Bondo - Marriage and Family

Marriage. Young men and young women are permitted freedom of choice in the selection of mates. The female dormitory serves as the locus in which male-female relationships are established and nurtured. A female dormitory in a village is generally off-limits to the young men of that village. As a result, part of the male courting ritual involves intervillage travel. While parental consent is required, Bondo unions are based upon the mutual affection of the marital partners. Bondo women prefer men several years younger than themselves as marital partners. Elwin cites the desire not to wed an older man, the belief that a younger man would be either a harder worker or a more obedient partner, and the fear of defloration as possible reasons for this. Extramarital liaisons do occur. Such a relationship between a man and his younger brother' s wife is not ritually prohibited. It is believed that the age disparity in Bondo marriages has led to the acceptance of this type of extramarital relationship because the parties involved would be closer in age than those in the marital union. Marital dissolution is rare, though divorce is allowed and may be initiated by either party. The remarriage of widows is not prohibited. Postmarital residence is patrilocal. Polygyny is sanctioned.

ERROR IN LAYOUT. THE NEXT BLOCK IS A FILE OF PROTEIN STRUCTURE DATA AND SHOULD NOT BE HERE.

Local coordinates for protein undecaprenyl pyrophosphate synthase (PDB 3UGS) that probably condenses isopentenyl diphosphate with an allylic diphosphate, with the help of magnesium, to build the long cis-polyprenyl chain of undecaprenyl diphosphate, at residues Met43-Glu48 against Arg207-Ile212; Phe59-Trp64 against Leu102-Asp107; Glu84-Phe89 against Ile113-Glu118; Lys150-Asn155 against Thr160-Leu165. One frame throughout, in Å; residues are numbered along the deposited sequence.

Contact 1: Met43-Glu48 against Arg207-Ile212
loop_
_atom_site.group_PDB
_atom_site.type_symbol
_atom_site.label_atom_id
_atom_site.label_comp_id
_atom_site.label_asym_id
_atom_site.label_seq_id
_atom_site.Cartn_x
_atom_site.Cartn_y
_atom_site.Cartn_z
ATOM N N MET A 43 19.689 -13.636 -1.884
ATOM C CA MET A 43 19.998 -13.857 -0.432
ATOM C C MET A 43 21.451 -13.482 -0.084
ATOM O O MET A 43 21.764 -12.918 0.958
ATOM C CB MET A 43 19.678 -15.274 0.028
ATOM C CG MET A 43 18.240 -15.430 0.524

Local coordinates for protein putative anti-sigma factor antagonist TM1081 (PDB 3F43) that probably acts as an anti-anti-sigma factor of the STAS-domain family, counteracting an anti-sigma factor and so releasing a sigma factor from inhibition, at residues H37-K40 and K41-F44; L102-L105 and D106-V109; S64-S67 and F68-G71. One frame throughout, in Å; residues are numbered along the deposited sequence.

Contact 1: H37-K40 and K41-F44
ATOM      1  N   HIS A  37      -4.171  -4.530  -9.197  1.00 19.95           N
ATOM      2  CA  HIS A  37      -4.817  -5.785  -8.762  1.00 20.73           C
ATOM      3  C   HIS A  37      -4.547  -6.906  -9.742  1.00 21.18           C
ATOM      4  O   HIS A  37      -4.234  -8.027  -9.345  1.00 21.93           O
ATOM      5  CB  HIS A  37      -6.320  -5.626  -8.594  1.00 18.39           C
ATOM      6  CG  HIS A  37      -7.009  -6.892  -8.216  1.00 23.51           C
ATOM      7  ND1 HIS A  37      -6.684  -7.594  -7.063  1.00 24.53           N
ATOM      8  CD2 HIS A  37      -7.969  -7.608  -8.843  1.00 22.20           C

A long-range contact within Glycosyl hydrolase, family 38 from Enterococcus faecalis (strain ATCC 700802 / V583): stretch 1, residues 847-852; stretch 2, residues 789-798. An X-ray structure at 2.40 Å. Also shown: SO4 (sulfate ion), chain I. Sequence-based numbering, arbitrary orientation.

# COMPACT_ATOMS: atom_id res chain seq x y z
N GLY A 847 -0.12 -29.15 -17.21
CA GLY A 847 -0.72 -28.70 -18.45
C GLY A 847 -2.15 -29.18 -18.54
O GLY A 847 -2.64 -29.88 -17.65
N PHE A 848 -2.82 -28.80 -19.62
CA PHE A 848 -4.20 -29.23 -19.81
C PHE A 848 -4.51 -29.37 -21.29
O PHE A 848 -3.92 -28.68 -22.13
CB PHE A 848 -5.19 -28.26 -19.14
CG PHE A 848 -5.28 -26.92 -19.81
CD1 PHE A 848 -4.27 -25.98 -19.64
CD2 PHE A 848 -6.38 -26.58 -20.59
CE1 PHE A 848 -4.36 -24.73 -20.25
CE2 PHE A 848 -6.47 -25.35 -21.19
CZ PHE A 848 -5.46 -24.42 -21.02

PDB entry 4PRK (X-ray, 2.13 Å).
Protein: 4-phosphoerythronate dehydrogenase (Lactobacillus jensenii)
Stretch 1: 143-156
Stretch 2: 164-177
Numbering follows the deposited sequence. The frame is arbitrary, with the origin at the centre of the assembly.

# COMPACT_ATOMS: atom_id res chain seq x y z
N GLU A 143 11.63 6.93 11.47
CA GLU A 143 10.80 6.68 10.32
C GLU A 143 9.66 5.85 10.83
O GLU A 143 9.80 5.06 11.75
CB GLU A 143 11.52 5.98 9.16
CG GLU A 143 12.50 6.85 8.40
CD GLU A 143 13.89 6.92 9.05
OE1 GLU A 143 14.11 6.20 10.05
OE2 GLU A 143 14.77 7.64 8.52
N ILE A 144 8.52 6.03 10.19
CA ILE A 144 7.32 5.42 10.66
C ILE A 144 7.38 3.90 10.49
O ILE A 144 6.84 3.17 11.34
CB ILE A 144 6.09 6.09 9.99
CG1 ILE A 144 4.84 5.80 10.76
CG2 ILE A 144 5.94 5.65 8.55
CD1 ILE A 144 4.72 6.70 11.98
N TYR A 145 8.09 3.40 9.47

Domestic Unit. The typical domestic unit consists of a nuclear family (with limited evidence of polygyny).

Inheritance . Anecdotal data suggests that real property is inherited by sons from their fathers.

Socialization. The socialization of children is shared jointly by parents, though women are in fact the chief agents of socialization. Children are also allowed a considerable amount of freedom from a young age. The ingersin (girls' dormitory) and the selani-dingo (boys' dormitory) are important social institutions. Young men assist at ceremonies associated with life crises (e.g., weddings and burials) and the hunt, while young women prepare cups and platters manufactured from leaves, cook, and prepare rice beer. Of these, the ingersin also serves as a center for mate selection. It is here that young men come in search of spouses.

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